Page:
Most bands don't write concept albums. They just write a bunch of unrelated songs and slap them together on a cd. As you mentioned, a lot of band's are afraid to take chances or stray too far from one basic style. Eventually their sound becomes stale. We like to continually challenge ourselves and try new things with each successive album.

Your cds are filled with artwork exploring your themes. The visual aids work very well to enrich the listening experience. How important is it to give your listeners visual cues?
Joseph Vargo: I began my creative career as an artist, so visual elements always play a very important part in all of my projects. These days a lot of bands don't even bother to include a photo of themselves with their cds, let alone a cool album cover. It's like they don't care about their fans once they've gotten them to buy their cd. I love to make our albums something special that the fans can completely devour. That's why there's always a lot of extras like bonus tracks, additional artwork and hidden riddles to be discovered and solved. I want to completely immerse the listener in the fantasy. It's also an extra reward for people who actually buy our albums instead of just downloading the music.

As a writer, I can attest to the fact that your music is very inspirational to the creative process. It must be a great feeling to know that your cds have influenced other artists to create. I've even noticed several other projects that seem to have been directly influenced by your work.
Joseph Vargo: We get a lot of letters from writers and artists telling us that our music puts them in the perfect creative mood. Our cds are also used in hundreds of haunted attractions across the country and some of the major theme parks have even created themes based on our concepts. Busch Gardens created an entire haunted wedding based on Darklore Manor. Universal Studios used our Carnival of Lost Souls album in their "Carnival Of Carnage" attraction and has based their dark fairy tale attraction "Once Upon A Nightmare" on our Grimm Tales cd. There are even several haunts named "Darklore Manor" that are based on the storyline of our first cd.
       On the flip side of the coin, a lot of our concepts and work has been ripped-off by less-creative people. Other bands have attempted their own versions of our original concepts, but the results are less than satisfying. We recently had German rapper named Bushido who stole three of our songs and rapped over them, then released them on an album that went platinum. This talentless cretin actually had the audacity to put his name on his ripped-off compositions, even though he had absolutely nothing to do with writing or recording the music. I've had the misfortune of working with some major buttweasels in the past. I think people who leech off of other peoples creativity, try to rip them off, or take credit for another artist's creations are as pathetic as they are despicable.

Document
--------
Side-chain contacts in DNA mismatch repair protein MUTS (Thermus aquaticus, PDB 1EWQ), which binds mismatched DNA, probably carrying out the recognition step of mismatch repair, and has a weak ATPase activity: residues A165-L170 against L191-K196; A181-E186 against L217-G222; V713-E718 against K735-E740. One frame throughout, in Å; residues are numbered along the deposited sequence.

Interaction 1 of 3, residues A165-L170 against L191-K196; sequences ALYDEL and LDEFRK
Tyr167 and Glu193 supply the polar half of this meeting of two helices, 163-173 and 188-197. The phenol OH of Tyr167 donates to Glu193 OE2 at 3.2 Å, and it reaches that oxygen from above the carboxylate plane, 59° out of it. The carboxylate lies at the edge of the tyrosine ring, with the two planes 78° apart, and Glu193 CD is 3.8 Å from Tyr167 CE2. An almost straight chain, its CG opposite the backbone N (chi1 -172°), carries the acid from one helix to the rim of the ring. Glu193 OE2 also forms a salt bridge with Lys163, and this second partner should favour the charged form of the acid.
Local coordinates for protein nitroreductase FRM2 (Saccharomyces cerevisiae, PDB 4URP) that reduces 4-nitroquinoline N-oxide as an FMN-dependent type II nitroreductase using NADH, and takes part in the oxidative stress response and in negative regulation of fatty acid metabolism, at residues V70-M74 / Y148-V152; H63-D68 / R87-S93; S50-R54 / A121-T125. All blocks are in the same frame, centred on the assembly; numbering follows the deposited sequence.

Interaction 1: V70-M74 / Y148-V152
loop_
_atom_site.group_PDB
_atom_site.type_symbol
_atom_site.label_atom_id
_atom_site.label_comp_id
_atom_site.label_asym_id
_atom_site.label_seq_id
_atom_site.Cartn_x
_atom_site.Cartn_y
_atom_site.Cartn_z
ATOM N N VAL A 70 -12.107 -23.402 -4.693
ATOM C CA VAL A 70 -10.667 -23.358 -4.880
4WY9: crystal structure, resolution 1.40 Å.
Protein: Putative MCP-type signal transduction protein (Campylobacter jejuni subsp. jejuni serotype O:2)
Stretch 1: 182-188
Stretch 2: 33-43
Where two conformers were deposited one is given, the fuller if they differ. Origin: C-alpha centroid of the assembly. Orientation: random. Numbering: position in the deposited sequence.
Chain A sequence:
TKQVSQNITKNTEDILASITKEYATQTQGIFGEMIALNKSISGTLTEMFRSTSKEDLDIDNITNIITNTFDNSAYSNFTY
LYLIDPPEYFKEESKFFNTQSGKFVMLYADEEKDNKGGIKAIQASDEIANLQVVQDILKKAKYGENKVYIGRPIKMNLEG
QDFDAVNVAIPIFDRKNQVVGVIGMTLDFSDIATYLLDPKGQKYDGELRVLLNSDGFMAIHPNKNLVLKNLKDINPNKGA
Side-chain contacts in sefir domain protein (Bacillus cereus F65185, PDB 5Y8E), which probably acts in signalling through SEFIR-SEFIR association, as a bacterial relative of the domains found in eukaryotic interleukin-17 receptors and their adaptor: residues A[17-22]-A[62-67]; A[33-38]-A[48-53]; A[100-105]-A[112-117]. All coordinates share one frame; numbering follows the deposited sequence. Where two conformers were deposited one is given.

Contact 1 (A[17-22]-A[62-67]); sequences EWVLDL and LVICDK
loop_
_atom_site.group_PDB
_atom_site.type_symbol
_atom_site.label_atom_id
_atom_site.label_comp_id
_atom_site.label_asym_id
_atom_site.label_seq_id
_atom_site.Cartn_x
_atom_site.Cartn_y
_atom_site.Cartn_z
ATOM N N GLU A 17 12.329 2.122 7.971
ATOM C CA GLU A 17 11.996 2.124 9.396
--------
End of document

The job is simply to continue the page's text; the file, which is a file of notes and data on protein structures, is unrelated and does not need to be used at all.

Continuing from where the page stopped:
Speaking of which, I know the history between you and your former band. It is quite obvious that you were the major creative force there. Was revenge a motivating factor in creating Nox Arcana?
Joseph Vargo: As far as I know, those clowns don't even work together as a band anymore. It's great to be doing my own thing without any restrictions or limitations. To answer your question, revenge wasn't the major motivating factor, it was just a gratifying byproduct. There was a lot of misinformation about my role in my past bands and I felt compelled to set the record straight. In just a few years Nox Arcana has become the best-selling artist in our genre and we made it into the top ten on the Billboard holiday charts.

You seem to never take a break from writing and recording. Can you reveal anything about the next Nox Arcana album?
Joseph Vargo: We are currently working on a new cd called Blackthorn Asylum. I developed the concept back in 1997, when I created an entire Halloween party around the theme of a creepy asylum with a menagerie of tortured inmates ministered by a sinister doctor. The music will be a return to our gothic horror roots and the sound effects will be very unsettling. Blackthorn Asylum will be released in the Spring of 2009.

That sounds great. I'll be looking forward to hearing what you do with the theme. I really enjoy all of your work, and I appreciate your time.
Joseph Vargo: It's been a pleasure. Have a great Halloween.